How Will The Changing Ways We Read Books Affect the Next Generation?

I’ve been thinking recently about my equal love for physical books and digital books.
I love the way physical books make me feel when I buy them and look at them, but I love the experience of reading digital books.

In an ideal world, I could buy a physical book and get a free digital version, like with Blu-ray movies.
But I wonder how the rising inclusion of digital books will impact the next generation?

Growing up, I could access any book in my house, even the one with the naked lady on the cover!

I was a voracious reader with a very limited self-library, a book dragon with a very small hoard, that consisted of only a handful of much-read, much-loved, and much-worn books I read and reread over and over again to the point where I could recite whole pages and passages. Since my own self-library was so small, I often poached the library of my family members. It was easy. All of their books were displayed on easily-accessible bookshelves. All I had to do was select one, remove it, find a place to curl up, and open to the first page. I read my brother’s Goosebumps and Morris Gleitzman books, my mother’s political science books (and, weirdly, Dragons of Pern books!), my dad’s science and nature books.

For ease of use and saving on space (and cash!), physical home libraries are disappearing in favour of digital libraries. My personal cloud holds thousands of books easily accessible on e-reader devices. It’s a glorious thing. My husband and I share an Amazon account, and because we have crossover taste, that means we can also share our digital library with each other.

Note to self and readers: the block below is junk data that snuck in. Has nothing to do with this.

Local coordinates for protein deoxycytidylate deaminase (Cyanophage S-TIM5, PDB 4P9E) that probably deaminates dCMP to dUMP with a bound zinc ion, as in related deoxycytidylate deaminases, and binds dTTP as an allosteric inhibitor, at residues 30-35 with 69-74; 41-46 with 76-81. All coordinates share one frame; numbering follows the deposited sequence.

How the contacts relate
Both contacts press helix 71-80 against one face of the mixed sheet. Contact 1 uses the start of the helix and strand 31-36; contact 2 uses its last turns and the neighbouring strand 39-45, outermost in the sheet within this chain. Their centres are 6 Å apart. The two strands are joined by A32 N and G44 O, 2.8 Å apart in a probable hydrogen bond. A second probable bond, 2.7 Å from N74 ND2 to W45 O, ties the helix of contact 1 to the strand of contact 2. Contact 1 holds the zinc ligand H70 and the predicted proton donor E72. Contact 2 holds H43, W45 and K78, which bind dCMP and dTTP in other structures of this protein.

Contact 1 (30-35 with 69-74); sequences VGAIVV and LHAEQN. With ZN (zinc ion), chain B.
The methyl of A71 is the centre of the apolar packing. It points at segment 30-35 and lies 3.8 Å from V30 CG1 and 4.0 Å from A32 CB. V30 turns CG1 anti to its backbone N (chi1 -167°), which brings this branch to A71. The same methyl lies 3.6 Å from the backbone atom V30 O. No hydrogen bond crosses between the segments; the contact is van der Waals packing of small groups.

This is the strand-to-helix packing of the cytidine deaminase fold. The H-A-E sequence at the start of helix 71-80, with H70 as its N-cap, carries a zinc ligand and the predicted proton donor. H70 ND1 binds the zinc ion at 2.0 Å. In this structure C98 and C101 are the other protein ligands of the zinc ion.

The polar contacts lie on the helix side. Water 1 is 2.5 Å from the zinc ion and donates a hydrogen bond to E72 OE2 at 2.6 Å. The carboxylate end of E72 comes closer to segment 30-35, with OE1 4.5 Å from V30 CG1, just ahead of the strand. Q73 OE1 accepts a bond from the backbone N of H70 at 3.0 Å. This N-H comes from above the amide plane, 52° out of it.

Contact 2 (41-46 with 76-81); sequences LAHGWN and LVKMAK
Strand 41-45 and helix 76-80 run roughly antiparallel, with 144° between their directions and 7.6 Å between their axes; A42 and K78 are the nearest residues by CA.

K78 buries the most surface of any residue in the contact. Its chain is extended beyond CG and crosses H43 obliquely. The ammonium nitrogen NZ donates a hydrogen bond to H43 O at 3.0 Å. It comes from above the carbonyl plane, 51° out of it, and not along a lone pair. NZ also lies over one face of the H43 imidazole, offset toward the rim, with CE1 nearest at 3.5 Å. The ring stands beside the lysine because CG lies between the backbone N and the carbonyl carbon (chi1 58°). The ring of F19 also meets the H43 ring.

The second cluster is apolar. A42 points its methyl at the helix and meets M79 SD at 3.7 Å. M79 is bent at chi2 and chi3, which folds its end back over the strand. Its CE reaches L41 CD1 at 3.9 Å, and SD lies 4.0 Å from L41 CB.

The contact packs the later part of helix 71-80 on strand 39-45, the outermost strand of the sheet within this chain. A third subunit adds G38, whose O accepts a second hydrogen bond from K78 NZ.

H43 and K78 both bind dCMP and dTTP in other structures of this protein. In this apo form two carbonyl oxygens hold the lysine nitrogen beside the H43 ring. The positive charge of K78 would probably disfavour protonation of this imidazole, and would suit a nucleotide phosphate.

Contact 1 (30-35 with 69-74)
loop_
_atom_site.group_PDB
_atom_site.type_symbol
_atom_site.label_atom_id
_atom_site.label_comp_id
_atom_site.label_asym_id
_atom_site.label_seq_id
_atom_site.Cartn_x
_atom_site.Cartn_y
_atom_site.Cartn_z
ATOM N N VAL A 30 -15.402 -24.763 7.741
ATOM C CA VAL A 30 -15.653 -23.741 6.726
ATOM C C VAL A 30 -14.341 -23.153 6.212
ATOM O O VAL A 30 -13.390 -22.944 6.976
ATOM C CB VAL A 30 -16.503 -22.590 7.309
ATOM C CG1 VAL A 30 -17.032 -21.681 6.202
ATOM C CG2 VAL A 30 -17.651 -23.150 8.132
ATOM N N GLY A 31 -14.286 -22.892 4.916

But what about our hypothetical child?

Reading is such a huge part of my life. I read incessantly as a child and teen, I did a literature degree (for god’s sake, that’s never going to help in the real world, what was I thinking?) and I’ve run my book blog for the last 6 years.

But what would life have been like if I had grown up in a household where books were only accessible on expensive e-readers I wasn’t allowed to touch? How much would learning to read on an electronic device, say a child’s first phone with the Kindle app, or tablets in richer schools, differ from learning to read a paperback? Physical books can be read at any age: most experts encourage not only limiting screen time for children, but also putting off giving a child a screen at all until they reach a certain age.

Without the freedom of being able to get my eager hands on any book in the house, how would lacking open and easy access to a myriad of books affect my love of reading and all the benefits that come with it? (kids who read more books do better in life study).

Maybe I’m worrying for nothing. Maybe physical books will always exist, or maybe they’ll become a cherished relic while the convenience and cost of ebooks will see easily accessible books disappear from the lexicon.

Yes, libraries.

But similarly, I’ve visited my library physically probably twice in the last six months – and that’s being generous, because I put a book on hold via the internet and the second time was to return it. I mostly borrow ebooks and audiobooks over physical books.

I have this horrible vision of a parent happily reading on their device while the house is empty of physical books, and a child learning to read can only access books at school or at the library because they’re too young to understand that Mama’s $400 ereader or iPad is Not. For . Touching.


About Nemo

A lover of kittens and all things sparkly, Nemo has a degree in English Literature and specialises in reviewing contemporary, paranormal, mystery/thriller, historical, sci-fi and fantasy Young Adult fiction. She is especially drawn to novels about princesses, strong female friendships, magical powers, and assassins.

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